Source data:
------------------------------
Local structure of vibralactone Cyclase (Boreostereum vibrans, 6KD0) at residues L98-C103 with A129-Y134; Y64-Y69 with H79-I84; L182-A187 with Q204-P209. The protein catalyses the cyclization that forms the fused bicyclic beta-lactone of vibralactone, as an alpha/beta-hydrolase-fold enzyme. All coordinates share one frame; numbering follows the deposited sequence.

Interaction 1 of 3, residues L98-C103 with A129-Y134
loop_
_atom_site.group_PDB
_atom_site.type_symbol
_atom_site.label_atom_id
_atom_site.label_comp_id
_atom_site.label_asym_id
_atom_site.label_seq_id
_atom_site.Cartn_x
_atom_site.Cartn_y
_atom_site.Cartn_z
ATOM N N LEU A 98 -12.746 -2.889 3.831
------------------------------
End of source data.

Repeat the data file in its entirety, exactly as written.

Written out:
Local structure of vibralactone Cyclase (Boreostereum vibrans, 6KD0) at residues L98-C103 with A129-Y134; Y64-Y69 with H79-I84; L182-A187 with Q204-P209. The protein catalyses the cyclization that forms the fused bicyclic beta-lactone of vibralactone, as an alpha/beta-hydrolase-fold enzyme. All coordinates share one frame; numbering follows the deposited sequence.

Interaction 1 of 3, residues L98-C103 with A129-Y134
loop_
_atom_site.group_PDB
_atom_site.type_symbol
_atom_site.label_atom_id
_atom_site.label_comp_id
_atom_site.label_asym_id
_atom_site.label_seq_id
_atom_site.Cartn_x
_atom_site.Cartn_y
_atom_site.Cartn_z
ATOM N N LEU A 98 -12.746 -2.889 3.831